re-useable bottle by Vivienne Westwood and SIGG, 2011 http://www.theglassmagazine.com/

re-useable bottle by Vivienne Westwood and SIGG, 2011
http://www.theglassmagazine.com/

Culture

Vivienne had been inspired as well as been inspiration to many musicians and artists, including English singer-songwriter and alternative style icon Siouxsie Sioux. The arists shared a dark vision of beauty, which most likely inspired the Goth subculture in the 70’s. Sioxsie had been often seen performing in one of Westwood’s infamous T-shirts.8

Before the punk era Vivienne claims to draw inspiration from ‘bikers, fetishists and prostitutes’. When her business and life partner McLaren became manager of Sex Pistols, Vivienne had a chance to make her name and define the whole shocking movement.9

Her contemporary creations remind me of conceptual and performing arts. The designer sill uses traditional imaginary to create a new and unique look, emphasising the ‘theatrical’ side of her creations. Her inspiration varies from 18th century paintings to Greek mythology.10

Vivienne Westwood’s World’s End
King’s Road, London
http://www.viviennewestwood.co.uk/‎

Silk evening dress by Vivienne Westwood, from her 'Anglophilia' collection, A/W 2003 http://www.vam.ac.uk/

Silk evening dress by Vivienne Westwood, from her ‘Anglophilia’ collection, A/W 2003
http://www.vam.ac.uk/

Summary

One could say that Vivienne Westwood is hypocritical. Creating haute couture and asking people to stop consumtion might not be seen as honest or proper. However, she is in favour with contrast and controversy – just to think that what made her famous was turning seemingly underground and antisocial fashion into mainstream. Vivienne’s vivid personality, stunning taste and unquestionable talent make her an unique addition to contemporary fashion as well as art.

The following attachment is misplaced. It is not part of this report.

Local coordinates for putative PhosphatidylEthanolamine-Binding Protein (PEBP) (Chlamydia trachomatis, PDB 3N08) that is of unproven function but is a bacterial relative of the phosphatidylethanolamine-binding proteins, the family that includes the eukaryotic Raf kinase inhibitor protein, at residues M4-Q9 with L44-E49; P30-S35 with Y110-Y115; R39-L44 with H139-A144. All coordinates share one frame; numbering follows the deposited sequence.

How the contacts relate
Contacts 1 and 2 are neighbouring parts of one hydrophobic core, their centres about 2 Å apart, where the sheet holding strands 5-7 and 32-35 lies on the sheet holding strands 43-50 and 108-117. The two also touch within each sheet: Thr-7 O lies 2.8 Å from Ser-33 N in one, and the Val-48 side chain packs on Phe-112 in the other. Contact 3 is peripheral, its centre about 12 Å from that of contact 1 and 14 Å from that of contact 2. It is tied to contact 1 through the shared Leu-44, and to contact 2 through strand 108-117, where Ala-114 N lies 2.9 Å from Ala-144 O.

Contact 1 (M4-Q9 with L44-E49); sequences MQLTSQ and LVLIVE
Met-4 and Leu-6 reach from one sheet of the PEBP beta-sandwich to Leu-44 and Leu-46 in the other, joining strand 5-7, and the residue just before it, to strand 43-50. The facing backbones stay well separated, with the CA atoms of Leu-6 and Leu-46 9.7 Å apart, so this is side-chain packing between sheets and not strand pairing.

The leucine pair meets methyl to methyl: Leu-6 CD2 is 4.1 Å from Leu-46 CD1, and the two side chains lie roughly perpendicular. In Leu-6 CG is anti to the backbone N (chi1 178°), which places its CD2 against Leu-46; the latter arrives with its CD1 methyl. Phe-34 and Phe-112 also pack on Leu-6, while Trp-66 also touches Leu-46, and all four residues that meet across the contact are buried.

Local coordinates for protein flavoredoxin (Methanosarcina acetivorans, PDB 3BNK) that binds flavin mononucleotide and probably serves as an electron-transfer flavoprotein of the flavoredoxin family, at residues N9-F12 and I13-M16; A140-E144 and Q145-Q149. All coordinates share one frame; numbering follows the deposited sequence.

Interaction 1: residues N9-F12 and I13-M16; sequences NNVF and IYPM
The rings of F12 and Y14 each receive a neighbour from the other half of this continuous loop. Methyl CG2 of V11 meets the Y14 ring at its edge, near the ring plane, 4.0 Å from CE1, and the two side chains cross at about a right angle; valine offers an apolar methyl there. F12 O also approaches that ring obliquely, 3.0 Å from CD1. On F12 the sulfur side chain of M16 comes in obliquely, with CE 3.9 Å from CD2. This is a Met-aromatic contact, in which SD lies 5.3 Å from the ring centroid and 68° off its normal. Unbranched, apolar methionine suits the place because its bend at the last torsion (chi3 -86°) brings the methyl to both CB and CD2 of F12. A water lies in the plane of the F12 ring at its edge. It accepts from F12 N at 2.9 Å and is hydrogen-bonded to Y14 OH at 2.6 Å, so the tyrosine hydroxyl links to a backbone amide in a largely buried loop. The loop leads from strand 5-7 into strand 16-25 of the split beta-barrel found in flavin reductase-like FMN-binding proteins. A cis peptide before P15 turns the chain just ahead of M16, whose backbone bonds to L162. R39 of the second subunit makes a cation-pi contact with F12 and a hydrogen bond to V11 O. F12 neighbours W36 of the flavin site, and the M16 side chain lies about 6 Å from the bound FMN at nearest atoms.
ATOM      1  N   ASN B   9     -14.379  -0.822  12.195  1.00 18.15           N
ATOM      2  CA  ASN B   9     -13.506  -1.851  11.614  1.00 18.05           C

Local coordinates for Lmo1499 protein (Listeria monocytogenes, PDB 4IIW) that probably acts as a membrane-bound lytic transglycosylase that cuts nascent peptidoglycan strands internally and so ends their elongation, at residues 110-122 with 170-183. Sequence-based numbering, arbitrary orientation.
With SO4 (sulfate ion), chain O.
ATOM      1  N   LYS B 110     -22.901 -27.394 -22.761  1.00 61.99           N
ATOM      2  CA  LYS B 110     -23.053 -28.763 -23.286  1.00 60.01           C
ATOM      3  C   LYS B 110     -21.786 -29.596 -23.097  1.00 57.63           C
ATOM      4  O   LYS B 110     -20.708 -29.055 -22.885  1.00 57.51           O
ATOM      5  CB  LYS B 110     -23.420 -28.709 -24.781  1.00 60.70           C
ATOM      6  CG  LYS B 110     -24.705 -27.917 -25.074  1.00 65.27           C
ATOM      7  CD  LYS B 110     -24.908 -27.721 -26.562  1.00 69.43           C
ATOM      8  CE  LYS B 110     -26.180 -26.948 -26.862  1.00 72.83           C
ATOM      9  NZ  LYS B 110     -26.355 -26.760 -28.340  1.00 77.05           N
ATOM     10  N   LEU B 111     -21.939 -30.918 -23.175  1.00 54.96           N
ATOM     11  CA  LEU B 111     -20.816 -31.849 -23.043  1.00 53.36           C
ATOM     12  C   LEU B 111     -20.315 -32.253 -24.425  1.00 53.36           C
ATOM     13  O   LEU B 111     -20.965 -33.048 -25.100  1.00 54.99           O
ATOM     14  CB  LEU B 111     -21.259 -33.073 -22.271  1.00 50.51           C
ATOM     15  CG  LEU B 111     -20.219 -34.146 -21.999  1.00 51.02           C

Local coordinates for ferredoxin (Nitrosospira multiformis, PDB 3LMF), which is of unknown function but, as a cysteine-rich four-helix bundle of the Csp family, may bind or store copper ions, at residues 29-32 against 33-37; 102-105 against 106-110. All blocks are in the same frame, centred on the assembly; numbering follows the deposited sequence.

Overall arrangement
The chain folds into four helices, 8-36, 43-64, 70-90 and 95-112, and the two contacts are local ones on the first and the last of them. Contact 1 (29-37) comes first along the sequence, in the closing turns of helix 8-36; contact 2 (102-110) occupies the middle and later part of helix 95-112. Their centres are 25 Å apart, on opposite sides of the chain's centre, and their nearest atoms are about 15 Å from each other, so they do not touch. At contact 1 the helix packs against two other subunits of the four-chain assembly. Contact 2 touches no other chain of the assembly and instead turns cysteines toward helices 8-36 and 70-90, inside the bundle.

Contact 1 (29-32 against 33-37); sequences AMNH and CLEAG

Vivienne Westwood‘s 1987/8 Harris Tweed collection
http://www.viviennewestwood.co.uk/‎

1, 5  Vivienne Westwood: An Unfashionable Life by Jane Mulvagh ISBN-10: 0007177062

2 Vivienne Westwood and the V&A (V&A) / http://www.vam.ac.uk/content/articles/v/vivienne-westwood-and-the-v-and-a/

3 Vivienne Westwood designs (V&A) / http://www.vam.ac.uk/content/articles/v/vivienne-westwood-designs/, Fashion in Motion: Vivienne Westwood (Victoria and Albert Museum) / http://www.vam.ac.uk/content/articles/f/fashion-in-motion-vivienne-westwood/

4 Vivienne Westwood Biography & Fashion Facts (Vogue.com UK) / http://www.vogue.co.uk/spy/biographies/vivienne-westwood-biography, Vivienne Westwood’s Blog / http://climaterevolution.co.uk/

6 Vivienne Westwood – official webstite / http://www.viviennewestwood.co.uk/

7 The power of T-shirt slogans by Anna Browning (BBC News) / http://news.bbc.co.uk/1/hi/uk/4287446.stm

8, 9 Please Kill Me: The Uncensored Oral History of Punk by Legs McNeil and Gillian McCain ISBN-10: 0802142648

10 Vivienne Westwood chronology (V&A) / http://www.vam.ac.uk/content/articles/v/vivienne-westwood-chronology/, Biography: Dame Vivienne Westwood (BBC) / http://www.bbc.co.uk/arts/livingicons/bio10.shtml

Pair of platform shoes, 1993 http://www.vam.ac.uk/

Pair of platform shoes, 1993
http://www.vam.ac.uk/